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Implications of consolidated health systems

by Daily Inter Lake
| February 19, 2023 12:00 AM

Logan Health and Billings Clinic revealed last week that the two independent hospital systems plan to engage in negotiations this year aimed at combining into a single, new organization.

The boards of the two hospital systems are expected to reach a preliminary agreement by spring, with final approval happening sometime this summer.

The deal would represent a massive shakeup of Montana’s health-care landscape, affecting some 10,000 clinical and non-clinical workers across two dozen hospitals and related clinics that serve a geographical region stretching from Northwest Montana, along the Hi-Line, south to Yellowstone County and into Wyoming. It would position the yet-to-be-named organization among the largest health systems in the U.S.

For a regional size comparison, the Mayo Clinic Health System based in Rochester, Minn., includes 20 hospitals, while Sanford Health in South Dakota has 46 hospitals and Washington-based Providence has 52 hospitals.

The announcement comes as hospital systems nationwide stare down dire post-pandemic economic forecasts for the health-care industry. According to an American Hospital Association report, the effects of a workforce shortage alongside inflation have put most U.S. hospital systems in serious financial trouble. The report states that hospital expenses are expected to increase by nearly $135 billion in 2023, driven predominately by increased labor costs. Some projections show more than half of U.S. hospitals taking a loss this year.

The CEOs at Logan Health and Billings Clinic said the potential union offers a chance to better navigate the rough waters ahead.

“By joining, the two geographically complementary organizations can be stronger together and better positioned to adapt to the rapidly changing healthcare environment,” a press release announcing the deal Wednesday stated.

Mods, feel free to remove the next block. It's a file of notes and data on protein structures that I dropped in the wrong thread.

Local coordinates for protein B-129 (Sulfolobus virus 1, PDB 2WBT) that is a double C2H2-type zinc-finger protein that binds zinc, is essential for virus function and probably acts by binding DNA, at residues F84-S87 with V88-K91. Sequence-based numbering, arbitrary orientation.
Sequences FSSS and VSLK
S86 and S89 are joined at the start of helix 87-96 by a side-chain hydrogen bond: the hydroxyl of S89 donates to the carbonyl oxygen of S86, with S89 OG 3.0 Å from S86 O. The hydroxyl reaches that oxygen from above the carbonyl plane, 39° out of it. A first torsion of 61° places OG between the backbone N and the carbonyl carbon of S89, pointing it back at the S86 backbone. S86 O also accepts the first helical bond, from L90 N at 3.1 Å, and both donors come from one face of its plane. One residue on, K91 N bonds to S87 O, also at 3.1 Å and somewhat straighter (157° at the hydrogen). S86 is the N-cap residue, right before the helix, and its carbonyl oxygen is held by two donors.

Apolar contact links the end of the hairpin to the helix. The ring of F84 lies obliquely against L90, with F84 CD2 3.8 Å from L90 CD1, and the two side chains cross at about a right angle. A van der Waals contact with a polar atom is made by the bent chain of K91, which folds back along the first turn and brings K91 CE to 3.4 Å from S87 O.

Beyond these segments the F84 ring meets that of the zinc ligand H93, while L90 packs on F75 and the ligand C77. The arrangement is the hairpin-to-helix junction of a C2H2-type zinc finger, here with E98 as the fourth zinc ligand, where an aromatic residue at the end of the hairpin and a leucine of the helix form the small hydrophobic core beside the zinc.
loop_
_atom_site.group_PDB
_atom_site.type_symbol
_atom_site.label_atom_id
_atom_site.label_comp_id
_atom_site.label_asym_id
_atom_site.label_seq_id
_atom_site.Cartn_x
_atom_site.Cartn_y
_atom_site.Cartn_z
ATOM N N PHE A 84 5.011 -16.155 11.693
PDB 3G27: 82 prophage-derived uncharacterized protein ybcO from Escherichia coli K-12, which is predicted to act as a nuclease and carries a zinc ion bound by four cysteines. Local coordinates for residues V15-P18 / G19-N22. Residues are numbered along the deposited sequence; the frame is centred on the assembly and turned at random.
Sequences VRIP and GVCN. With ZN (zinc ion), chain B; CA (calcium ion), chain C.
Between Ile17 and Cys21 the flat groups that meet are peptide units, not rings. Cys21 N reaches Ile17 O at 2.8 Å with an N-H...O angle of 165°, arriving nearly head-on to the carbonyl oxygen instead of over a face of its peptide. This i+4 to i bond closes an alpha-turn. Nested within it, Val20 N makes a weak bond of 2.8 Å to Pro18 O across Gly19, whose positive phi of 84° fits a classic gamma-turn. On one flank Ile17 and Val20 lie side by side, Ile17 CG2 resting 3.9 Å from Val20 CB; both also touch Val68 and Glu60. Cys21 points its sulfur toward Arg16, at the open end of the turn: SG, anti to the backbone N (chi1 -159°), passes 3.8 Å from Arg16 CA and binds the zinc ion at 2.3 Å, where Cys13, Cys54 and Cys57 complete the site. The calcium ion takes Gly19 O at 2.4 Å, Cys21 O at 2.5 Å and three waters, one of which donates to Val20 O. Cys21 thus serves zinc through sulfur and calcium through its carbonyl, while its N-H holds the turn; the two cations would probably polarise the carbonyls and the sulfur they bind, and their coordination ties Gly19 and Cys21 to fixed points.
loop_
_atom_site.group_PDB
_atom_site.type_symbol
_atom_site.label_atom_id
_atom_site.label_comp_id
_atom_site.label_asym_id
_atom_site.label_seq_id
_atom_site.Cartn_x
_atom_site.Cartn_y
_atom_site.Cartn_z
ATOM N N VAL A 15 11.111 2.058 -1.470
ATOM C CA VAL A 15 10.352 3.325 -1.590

They’re betting that the consolidated health-system offers patients better services and more specialty-care choices, while also gaining operational efficiencies and more power in recruiting and retaining physicians and nurses.

The potential integration reflects a national trend of health-care conglomeration — currently the 40 largest health systems now own 2,073 hospitals across the U.S., according to a Forbes news report — with most conglomerates touting the advantages of economies of scale.

But consolidation can have negative consequences for consumers, and the federal entity that oversees these deals has taken note.

A Federal Trade Commission policy paper issued last year offers fair warning that concentrated health-care markets without competition tend to increase health-care costs and reduce quality.

“When hospitals have substantial market power, their negotiating leverage with health insurers increases and they often are able to demand higher prices, which are then passed on to consumers in the form of higher premiums, copayments, deductibles, and other out-of-pocket expenses. This holds true with for-profit as well as not-for-profit merging hospitals,” the Commission states. Workers can suffer, too, with flat wages being another effect of conglomeration, the report continues.

But in an interview with the Daily Inter Lake, the Logan Health and Billings Clinic CEOs assured that the deal shouldn’t be perceived as “anti-competitive” and that in rural settings like Montana, consumer choice can actually improve. When groups join forces, smaller hospitals often benefit.

“Keeping care in rural communities is what improves access and improves choice,” Billings Clinic CEO Clint Seger said, noting the two organizations’ commitment to serving Montana’s outlying towns.

The governing boards of Logan Health and Billings Clinic have a monumental task ahead of them as negotiations begin, with the outcome affecting a huge swath of the Northern Rockies.

May the thousands of workers and hundreds of thousands of patients hanging in the balance not be forgotten in the process.

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